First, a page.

B.C. is rolling back a proposed tax on property speculation to quell backlash over its impact on Canadian residents, but one portfolio manager warns the government is still sending a “disheartening” message.

Facing criticism and demands for exemptions, the NDP government announced changes Monday that aim to reduce the number of British Columbians who will pay the tax on unoccupied homes, which had been set at 2 per cent of a property’s value in the budget last month.

Under B.C.’s proposed changes, the rate for all properties subject to the tax in 2018 would be set at 0.5 per cent of a property's assessed value, regardless of whether the owner is foreign, Canadian or from B.C.

In an interview with BNN, Paul Harris, partner and portfolio manager at Avenue Investment Management, said the 0.5 per cent levy could still amount to substantial costs for homebuyers, especially for B.C. properties in the multi-million dollar range.

“If it’s somebody in Alberta and they have a cottage [in B.C.] it’s really disheartening, because maybe you have an investment property that you like to live in in the summer time,” Paul Harris, partner and portfolio manager at Avenue Investment Management, told BNN Tuesday.

“And so to me, those are the offsetting things … you’ve bought an investment property and are renting it out to create wealth for yourself. I think that hurts you – you pay enough taxes already on that. It really is detrimental in the long run.”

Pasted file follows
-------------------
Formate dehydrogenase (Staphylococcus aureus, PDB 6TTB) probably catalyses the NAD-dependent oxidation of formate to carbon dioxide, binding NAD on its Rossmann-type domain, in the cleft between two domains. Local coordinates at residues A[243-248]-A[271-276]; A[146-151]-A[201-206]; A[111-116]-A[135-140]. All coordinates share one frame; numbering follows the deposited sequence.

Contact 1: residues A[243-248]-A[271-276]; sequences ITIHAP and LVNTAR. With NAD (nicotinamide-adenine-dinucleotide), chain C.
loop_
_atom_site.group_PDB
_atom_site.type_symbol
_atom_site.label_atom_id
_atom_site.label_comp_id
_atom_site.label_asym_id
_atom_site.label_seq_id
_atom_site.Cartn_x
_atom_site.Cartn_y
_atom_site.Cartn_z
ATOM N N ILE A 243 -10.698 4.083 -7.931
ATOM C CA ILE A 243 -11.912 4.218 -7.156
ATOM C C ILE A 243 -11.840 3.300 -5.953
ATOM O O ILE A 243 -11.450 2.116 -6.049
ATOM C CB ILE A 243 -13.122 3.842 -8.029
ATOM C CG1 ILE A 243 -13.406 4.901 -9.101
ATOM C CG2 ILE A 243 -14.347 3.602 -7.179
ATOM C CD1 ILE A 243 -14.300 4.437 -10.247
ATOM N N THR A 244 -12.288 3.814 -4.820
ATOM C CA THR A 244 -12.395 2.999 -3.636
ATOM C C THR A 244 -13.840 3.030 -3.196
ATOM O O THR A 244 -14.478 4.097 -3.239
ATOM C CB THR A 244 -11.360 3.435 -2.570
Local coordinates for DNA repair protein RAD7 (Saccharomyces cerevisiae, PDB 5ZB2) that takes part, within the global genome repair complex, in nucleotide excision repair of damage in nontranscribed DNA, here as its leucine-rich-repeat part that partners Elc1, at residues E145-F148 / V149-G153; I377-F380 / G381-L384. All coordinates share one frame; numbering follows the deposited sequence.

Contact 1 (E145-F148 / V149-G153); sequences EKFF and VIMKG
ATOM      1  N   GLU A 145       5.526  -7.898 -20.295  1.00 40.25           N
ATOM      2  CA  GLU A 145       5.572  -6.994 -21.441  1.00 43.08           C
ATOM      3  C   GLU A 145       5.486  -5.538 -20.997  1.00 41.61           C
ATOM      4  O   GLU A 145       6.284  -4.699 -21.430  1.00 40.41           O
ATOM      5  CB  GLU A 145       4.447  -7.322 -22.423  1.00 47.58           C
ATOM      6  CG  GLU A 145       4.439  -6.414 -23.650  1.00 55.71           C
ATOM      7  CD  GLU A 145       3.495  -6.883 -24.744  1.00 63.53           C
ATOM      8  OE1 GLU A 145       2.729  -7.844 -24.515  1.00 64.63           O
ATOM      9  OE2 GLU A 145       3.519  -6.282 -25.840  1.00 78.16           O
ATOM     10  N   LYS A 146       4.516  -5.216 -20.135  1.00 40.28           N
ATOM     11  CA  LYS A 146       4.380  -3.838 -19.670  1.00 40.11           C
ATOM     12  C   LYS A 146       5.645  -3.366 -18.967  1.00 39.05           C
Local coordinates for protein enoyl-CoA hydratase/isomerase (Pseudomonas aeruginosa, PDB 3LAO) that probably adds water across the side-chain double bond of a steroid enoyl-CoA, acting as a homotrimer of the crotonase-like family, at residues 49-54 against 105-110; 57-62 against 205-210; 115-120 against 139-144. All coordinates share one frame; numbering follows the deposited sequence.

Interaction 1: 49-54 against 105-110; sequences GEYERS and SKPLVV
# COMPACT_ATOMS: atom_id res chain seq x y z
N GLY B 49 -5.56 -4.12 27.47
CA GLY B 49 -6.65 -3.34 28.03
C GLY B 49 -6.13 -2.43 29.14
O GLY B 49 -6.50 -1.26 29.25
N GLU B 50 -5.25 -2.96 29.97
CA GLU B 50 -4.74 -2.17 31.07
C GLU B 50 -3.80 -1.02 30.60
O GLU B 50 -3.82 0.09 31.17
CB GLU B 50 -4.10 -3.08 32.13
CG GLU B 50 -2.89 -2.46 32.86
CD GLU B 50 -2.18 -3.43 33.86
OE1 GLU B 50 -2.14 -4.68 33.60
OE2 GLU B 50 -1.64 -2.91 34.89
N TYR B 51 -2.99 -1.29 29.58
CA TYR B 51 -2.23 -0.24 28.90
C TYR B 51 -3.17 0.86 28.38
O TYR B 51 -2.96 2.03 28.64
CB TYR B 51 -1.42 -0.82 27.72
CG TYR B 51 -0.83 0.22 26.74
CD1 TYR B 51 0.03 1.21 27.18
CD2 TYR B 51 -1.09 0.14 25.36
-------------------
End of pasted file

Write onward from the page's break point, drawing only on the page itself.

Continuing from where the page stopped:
Starting in 2019, the speculation tax rate would be set at two per cent for foreign investors and extended family members.

For Canadian citizens and permanent residents who do not live in British Columbia, the tax rate would rise to one per cent of a property's assessed value next year.

The government also reduced the number of regions where the tax applies, limiting the levy to primarily urban centres. 

"The speculation tax focuses on people who are treating our housing market like a stock market," B.C. Finance Minister Carole James said Monday.

But Harris said the government’s measures won’t stop speculation by foreign buyers.

“If you’re someone in China or Russia wanting to buy a property in B.C., what do you care about? You want the asset, because it takes away the risk of the country you’re in,” Harris said.

“So who cares about $20,000? It’s irrelevant to you in the greater scheme of things. Maybe in the short term it has an impact, but in the long term people will go, ‘It’s just the cost of doing a deal.’”

With files from The Canadian Press



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